Years ago at my first law job in Charleston, South Carolina I received a faux-leather portfolio as a Christmas gift from my boss.
It was a promotional item that he picked up free at the state bar convention.
But it’s the thought that counts, right?
Well yes, as it turns out.
The average person gives 23 presents each holiday season – most of them destined to be tossed away, tucked in dark drawers or regifted.
University of Minnesota economist Joel Waldfogel, the author of “Scroogenomics,” says Americans spend $65 billion each winter on holiday gifts – much of it wasted because people don’t like what they get. He estimates that the value of the typical gift to a recipient is 20 percent lower than its cost.
Chicago attorney Cass R. Sunstein, who writes on law and behavioral economics, says we make mistakes in our gift-giving because of the “spotlight effect.” Under this phenomenon, we place too much emphasis on how other people will react to what we give them – “when it may be the mere existence of the present, rather than exactly what it is, that most matters.”
In other words – it really is the thought that counts.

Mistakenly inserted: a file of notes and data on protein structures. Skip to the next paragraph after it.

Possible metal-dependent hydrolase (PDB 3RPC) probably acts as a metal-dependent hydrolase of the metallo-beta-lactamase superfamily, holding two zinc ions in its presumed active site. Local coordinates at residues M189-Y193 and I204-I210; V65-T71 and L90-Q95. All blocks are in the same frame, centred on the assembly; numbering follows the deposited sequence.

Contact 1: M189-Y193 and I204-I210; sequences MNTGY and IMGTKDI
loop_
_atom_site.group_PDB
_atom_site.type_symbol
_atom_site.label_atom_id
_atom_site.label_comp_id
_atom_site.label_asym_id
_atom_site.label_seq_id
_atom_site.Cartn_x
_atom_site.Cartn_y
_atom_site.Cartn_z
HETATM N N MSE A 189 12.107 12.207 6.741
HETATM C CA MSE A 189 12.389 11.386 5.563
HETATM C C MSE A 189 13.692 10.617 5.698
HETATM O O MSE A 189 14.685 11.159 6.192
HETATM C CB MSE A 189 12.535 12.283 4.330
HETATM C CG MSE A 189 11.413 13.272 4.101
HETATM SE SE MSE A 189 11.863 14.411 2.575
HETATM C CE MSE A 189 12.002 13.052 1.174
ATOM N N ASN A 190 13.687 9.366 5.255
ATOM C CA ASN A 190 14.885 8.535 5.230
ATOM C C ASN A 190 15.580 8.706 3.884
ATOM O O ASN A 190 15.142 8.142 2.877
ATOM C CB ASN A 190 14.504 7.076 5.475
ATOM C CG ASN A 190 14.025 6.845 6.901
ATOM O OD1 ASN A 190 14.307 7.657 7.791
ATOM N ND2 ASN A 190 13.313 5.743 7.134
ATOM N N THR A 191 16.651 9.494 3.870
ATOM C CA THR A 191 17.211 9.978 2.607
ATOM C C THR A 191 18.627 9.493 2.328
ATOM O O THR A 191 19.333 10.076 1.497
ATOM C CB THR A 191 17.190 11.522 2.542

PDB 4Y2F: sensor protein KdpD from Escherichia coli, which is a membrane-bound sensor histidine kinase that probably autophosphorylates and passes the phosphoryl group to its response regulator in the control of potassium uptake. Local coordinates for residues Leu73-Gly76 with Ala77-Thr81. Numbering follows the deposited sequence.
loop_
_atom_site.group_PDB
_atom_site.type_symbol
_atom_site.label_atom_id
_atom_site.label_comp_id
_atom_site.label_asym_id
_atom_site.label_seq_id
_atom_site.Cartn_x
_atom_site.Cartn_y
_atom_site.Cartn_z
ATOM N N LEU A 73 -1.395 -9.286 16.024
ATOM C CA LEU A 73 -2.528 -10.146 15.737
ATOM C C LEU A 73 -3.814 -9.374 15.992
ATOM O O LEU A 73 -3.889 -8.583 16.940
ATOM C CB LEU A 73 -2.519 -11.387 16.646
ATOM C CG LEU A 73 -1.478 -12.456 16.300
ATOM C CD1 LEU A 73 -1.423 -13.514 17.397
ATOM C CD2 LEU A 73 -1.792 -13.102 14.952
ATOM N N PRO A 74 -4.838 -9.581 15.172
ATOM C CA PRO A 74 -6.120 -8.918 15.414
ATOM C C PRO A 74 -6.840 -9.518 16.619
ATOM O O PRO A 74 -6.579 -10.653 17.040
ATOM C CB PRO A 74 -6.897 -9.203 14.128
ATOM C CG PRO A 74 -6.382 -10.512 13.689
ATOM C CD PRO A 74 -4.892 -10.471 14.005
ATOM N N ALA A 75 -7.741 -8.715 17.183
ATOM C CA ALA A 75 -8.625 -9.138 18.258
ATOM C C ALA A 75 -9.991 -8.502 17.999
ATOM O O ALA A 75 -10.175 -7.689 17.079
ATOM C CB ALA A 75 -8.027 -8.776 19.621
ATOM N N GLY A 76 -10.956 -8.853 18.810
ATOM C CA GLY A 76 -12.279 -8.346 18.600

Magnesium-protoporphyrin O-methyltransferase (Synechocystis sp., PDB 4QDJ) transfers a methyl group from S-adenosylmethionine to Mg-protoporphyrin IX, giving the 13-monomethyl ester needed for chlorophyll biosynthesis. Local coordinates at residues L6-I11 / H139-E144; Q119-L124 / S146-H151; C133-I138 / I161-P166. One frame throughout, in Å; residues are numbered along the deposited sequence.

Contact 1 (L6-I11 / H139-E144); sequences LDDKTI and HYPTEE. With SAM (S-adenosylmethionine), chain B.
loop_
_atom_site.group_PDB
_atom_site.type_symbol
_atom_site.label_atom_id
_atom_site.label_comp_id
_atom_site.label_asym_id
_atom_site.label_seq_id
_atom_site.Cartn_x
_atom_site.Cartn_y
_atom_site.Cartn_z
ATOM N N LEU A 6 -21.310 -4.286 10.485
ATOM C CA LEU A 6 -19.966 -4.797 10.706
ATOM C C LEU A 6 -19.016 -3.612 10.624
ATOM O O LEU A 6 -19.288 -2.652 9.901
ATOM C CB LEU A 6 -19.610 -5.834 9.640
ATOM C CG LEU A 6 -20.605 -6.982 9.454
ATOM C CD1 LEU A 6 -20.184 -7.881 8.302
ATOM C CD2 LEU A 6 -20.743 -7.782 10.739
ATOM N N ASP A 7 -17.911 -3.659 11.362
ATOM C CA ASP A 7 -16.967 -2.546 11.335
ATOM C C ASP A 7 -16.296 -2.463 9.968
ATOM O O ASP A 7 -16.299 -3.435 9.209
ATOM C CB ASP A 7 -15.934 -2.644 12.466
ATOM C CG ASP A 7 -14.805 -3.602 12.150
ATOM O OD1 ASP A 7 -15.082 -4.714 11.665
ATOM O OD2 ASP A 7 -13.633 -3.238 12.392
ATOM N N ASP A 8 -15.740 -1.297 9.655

It was with the “Spotlight Effect” in mind that I read a recent article from CBS MoneyWatch titled “10 Terrible Holiday Gifts from Bosses.”
On the list were such “gifts” as: a frozen turkey but no place to store it until quitting time, a two-dollar bill autographed by the boss; a coffee mug and a bill for its cost; a framed picture of the boss; wrapped rolls of toilet paper; a bronze coin minted with a profile of the boss; a Christmas party that all attendees had to pay for; hand lotion; little bags of beans.
What’s the worst – or most hilarious – gift you’ve ever gotten from a boss?
Switches, lumps of coal – please send along your comments.
Or maybe you’ve been Ebenezer Scrooge and given someone a present that really wasn’t.
Now’s your chance to get it off your chest. Use the comment section below for your confession.
Jay Reeves a/k/a The Risk Man is an attorney licensed in North Carolina and South Carolina. Formerly he was Legal Editor at Lawyers Weekly and Risk Manager at Lawyers Mutual. He is expecting a lump of coal and switches on Christmas morning. Contact firstname.lastname@example.org, phone 919-619-2441.